PUBLISHED ON: 10 August 2015
Cecil the lion was lured from the protection of his home, before being shot with a bow and arrow. The terror and pain he endured in his final hours is hard to imagine. But it’s why he died that has struck a nerve with people all over the word.
Cecil’s life ended for somebody’s moment of pleasure.
In his suffering and in the utter pointlessness of his death, Cecil is not alone. Right here in Australia, equally amazing animals are chased down and brutally killed every single day. It’s called ‘hunting’ – and, according to the NSW Department of Primary Industries, it is “a legitimate recreational pursuit."
We know Aussies care about animals. And with so much ‘killing for pleasure’ happening out of sight and out of mind, it is understandable that many simply have no idea of the extent of legalised brutality that occurs every day in our own backyard.
While these four animals never had a name, in their capacity to suffer -- they are all ‘Cecil’s. And they need someone to be outraged for them, too:
They’re iconic, they’re on our National Emblem, and they’re legally gunned down by the millions every year. Kangaroos are victims of the largest land-based commercial wildlife slaughter in the world. State-based ‘recreational’ permits allow yet more of these gentle animals to be chased by vehicles before being killed. Just as Cecil’s cubs have been left vulnerable without their father, so too are orphaned kangaroo joeys — the secondary victims of this brutal ‘hunt’. Joeys are legally decapitated or swung forcibly against a towbar, or left to starve.
This isn’t ‘recreational’. This is cruelty. TAKE ACTION to help kangaroos and their joeys.
Pigs are highly intelligent animals, with cognitive abilities of a three year-old child. They were introduced to Australia with the First Fleet, and are now the victims of ‘pig dogging’ — arguably the cruellest and most brutal form of hunting still permitted in Australia today. Like Cecil, these animals can be left to suffer horrifically before finally being located and ultimately killed. Terrified pigs are savaged by dogs and may be mauled to death in the time it takes for the hunter to get close enough to stab the animal in the heart, or shoot them at close range.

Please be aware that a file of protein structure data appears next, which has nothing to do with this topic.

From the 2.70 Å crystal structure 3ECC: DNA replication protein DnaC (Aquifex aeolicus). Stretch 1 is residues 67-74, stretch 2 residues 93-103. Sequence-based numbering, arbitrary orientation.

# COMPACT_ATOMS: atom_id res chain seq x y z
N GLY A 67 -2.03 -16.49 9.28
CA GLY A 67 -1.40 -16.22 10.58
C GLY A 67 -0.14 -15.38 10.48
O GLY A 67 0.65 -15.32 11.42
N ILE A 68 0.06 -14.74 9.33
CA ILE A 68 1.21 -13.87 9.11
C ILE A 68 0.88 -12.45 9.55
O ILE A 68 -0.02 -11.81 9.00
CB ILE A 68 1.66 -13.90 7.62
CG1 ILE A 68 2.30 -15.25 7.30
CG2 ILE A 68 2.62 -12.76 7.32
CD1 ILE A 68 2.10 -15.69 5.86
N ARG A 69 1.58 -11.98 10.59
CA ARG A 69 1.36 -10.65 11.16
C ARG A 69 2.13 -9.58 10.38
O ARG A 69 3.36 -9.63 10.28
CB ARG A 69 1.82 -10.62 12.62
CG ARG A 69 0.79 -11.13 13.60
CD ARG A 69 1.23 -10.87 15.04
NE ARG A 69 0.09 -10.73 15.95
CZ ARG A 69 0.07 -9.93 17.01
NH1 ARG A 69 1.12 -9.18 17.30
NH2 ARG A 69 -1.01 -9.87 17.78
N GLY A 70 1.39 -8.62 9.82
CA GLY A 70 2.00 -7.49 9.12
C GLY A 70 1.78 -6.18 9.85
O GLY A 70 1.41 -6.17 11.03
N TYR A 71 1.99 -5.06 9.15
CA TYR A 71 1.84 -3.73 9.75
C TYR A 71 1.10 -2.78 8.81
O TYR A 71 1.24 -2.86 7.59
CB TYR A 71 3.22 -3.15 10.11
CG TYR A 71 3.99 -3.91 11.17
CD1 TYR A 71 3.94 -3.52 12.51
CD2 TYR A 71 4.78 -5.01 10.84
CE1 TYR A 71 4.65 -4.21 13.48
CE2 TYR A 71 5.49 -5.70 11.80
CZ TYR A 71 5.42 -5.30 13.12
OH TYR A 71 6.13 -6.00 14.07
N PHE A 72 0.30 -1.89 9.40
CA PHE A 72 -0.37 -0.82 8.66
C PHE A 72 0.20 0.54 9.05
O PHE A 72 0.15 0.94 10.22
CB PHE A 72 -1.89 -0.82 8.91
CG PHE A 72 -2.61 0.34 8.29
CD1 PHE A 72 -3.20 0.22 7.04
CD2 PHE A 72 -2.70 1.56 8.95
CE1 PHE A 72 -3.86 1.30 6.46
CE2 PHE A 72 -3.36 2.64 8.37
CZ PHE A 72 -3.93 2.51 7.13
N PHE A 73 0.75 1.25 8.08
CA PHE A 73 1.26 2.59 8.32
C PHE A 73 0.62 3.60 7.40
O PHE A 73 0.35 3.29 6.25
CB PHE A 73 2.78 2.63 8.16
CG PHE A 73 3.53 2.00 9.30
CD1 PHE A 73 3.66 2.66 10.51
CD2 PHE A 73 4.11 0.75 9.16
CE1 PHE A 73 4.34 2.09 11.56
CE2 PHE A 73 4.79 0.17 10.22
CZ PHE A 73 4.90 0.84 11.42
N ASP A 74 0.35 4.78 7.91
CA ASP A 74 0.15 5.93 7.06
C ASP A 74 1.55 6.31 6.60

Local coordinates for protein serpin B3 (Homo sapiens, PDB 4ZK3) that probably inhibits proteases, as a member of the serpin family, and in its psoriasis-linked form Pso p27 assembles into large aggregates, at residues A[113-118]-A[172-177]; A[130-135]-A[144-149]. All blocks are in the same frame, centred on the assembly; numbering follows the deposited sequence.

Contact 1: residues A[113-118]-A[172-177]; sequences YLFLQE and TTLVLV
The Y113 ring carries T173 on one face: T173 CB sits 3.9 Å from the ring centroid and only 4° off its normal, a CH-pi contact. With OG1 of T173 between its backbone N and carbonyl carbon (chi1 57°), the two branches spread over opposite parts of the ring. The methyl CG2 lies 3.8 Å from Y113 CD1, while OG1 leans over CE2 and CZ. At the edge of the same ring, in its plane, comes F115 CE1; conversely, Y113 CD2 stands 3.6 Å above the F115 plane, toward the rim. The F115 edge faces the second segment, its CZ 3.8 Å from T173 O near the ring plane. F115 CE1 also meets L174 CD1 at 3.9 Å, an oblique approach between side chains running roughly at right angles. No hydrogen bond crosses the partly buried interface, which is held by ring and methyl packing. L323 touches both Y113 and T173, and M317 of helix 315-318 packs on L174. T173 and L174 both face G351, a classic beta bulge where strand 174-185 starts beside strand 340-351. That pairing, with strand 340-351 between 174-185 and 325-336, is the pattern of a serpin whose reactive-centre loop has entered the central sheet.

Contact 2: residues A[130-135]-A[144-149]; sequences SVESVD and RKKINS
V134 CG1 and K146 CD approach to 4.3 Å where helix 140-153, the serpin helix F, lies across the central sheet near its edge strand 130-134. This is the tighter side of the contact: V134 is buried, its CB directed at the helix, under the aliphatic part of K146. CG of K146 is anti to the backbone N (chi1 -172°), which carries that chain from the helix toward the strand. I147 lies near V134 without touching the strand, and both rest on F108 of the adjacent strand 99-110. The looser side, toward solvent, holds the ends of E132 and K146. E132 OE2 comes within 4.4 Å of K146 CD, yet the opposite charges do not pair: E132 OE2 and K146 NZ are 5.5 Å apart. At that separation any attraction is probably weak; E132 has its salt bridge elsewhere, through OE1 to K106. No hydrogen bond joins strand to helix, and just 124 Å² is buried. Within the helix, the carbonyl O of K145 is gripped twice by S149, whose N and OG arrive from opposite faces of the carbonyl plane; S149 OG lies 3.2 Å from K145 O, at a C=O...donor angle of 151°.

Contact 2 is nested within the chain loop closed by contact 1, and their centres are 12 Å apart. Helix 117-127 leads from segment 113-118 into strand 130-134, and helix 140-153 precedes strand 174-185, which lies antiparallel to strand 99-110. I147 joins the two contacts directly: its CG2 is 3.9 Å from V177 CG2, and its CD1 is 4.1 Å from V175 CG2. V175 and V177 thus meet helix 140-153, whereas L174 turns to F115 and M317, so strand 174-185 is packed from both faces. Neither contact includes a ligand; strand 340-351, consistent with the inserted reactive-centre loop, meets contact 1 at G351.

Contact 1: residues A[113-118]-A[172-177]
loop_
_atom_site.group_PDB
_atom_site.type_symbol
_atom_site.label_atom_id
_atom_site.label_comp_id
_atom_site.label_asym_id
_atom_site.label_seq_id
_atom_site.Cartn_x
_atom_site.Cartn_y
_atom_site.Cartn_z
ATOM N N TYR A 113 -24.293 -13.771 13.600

This isn’t recreational. This is cruelty. TAKE ACTION to help end pig dogging.
Deer are timid and gentle animals who were released into the Australian wilderness so that they could be shot – for fun. Now, the Victorian Government wants to promote the slaughter of deer and other animals to lure ‘trophy hunters’ to the state. Like Cecil, deer may be shot with bows and arrows and those who escape injured may suffer for hours or even weeks before dying.
This isn’t recreational. This is cruelty. TAKE ACTION by telling the Vic Government not to encourage ‘trophy hunting’.
Every year, native ducks are shot out of the sky, and killed or injured in the name of ‘sport’. Just like Cecil, ducks are shot because a small minority of people find pleasure in killing animals who have no chance of fighting back.
This isn’t recreational. This is cruelty. TAKE ACTION to help end duck shooting.
Let’s create a legacy of kindness, in Cecil’s honour.
Can it ever be argued that an animal’s life is worth less to them than that fleeting moment of pleasure someone gains from that animal’s death?
Let’s face it — life is no fun without pleasure. But what made Cecil’s death so painfully pointless to everyone who isn’t a trophy hunter is that we can all think of ways to find pleasure that don’t involve harming other living beings.
The deeper tragedy is that the vast majority of cruelty and suffering endured by animals today is similarly needless — and similarly hidden from public view. Only for a moment of pleasure is the raccoon dog in a Chinese fur farm beaten and skinned alive for her pelt — when it’s entirely possible to stay fashionably warm without needing to wear animals’ fur. Only for a moment of pleasure does a pig spend her final moments thrashing in a gas chamber — when there are infinite delicious ways to prepare healthy, hearty meals without needing to consume animals’ flesh.
The fact is, Cecil died because he was born into a world that still largely accepts the killing of animals for human pleasure. But we can change that.
Discover how easy it is to take the first steps towards shaping a world where happiness is something to be shared with — not taken away from — our fellow species.